tively in New York unless we could get the in-
dustry to reduce supplies, again wired us today
as follows:
"At meeting of practically all Florida re-
ceivers today, records show available Monday's
sale hundred twenty-three oranges, ninety-
eight grapefruit, thirty-one tangerines, four
mixed. After thorough discussion and full co-
operation all present, it was decided sell Mon-
day sixty-eight oranges, thirty-nine grapefruit,
nineteen tangerine, five mixed, including Tem-
ples. Our committee suggests to your joint
meeting all grapefruit operators Monday that
we believe when picking is resumed Tuesday
shipments should not exceed total fifty cars
grapefruit daily for following seven days; also
general opinion in order bring New York grape-
fruit market up to fair prices and hold it there
we should not sell over an average from twen-
ty to twenty-five cars grapefruit auction daily.
Please wire us results your meeting Monday.
Want assure you receivers here co-operating
fine shape."
We are advised there will be no auction in
New York on Friday, Feb. 12, on account of
Lincoln's birthday. We are asking all other
auction markets to advise us as to any plans
for a holiday. We should anticipate this prob-
able vacation in all markets in figuring on sup-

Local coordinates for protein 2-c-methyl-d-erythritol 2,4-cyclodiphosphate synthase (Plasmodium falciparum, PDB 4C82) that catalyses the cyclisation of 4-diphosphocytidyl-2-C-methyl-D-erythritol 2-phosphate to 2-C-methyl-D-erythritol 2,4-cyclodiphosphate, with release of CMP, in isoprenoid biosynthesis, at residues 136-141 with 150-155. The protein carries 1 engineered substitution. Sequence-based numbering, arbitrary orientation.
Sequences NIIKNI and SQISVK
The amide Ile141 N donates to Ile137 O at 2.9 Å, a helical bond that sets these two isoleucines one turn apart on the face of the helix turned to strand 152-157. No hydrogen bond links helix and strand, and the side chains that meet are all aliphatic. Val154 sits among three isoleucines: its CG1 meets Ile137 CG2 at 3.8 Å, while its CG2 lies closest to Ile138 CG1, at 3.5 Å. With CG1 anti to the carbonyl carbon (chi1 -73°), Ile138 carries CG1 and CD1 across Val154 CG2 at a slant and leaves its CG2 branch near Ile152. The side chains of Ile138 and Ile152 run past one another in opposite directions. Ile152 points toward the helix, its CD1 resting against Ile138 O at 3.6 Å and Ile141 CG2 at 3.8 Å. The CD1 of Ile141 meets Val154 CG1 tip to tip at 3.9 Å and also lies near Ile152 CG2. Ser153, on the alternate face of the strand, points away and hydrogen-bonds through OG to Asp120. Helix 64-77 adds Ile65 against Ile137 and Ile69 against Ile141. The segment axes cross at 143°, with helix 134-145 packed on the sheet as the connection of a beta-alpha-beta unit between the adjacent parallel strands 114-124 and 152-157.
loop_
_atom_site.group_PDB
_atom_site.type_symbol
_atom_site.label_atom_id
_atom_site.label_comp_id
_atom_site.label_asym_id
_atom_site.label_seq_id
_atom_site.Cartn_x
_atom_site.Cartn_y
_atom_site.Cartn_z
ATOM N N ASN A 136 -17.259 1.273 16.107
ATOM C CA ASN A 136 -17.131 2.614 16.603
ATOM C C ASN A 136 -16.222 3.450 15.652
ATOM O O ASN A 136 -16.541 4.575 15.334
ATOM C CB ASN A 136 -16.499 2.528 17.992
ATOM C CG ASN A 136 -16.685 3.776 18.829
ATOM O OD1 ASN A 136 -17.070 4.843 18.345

plies to auction next week.
Boat shipments, particularly to New York,
are complicating and tending to increase auc-
tion supplies. To date 1,741 cars of grapefruit
have left the state by boat, of which 1,438
were offered in New York, 134 in Philadelphia,
69 in Boston, 29 in Baltimore and 71 in New
Orleans and Mobile. Six hundred eighty-five
cars of oranges moved by boat to these same
markets, 534 going to New York and 143 to
the New Orleans, Mobile territory. One hun-
dred twenty-five cars tangerines have moved
by boat, 99 of which went to New York. A
total of 2,551 cars have moved by boat to our
domestic markets. These boat shipments are
included in the published government carlot
figures and should not be added to the govern-
ment figures.

Eighteen and four tenths percent of the rail
movement in oranges and 9 percent of the rail
movement in grapefruit up to Jan. 1 left the
state by trucks. Assuming that only 10 percent
instead of 18 percent of the oranges has moved
by truck since and only 5 percent instead of 9
percent of the grapefruit, it would make the
total truck movement from the state amount
to 2,000 cars of oranges and 810 cars of grape-
fruit. Both figures would have to be added to
the total state movement.
Including the movement to date and the es-
timated movement for Saturday, Feb. 6, and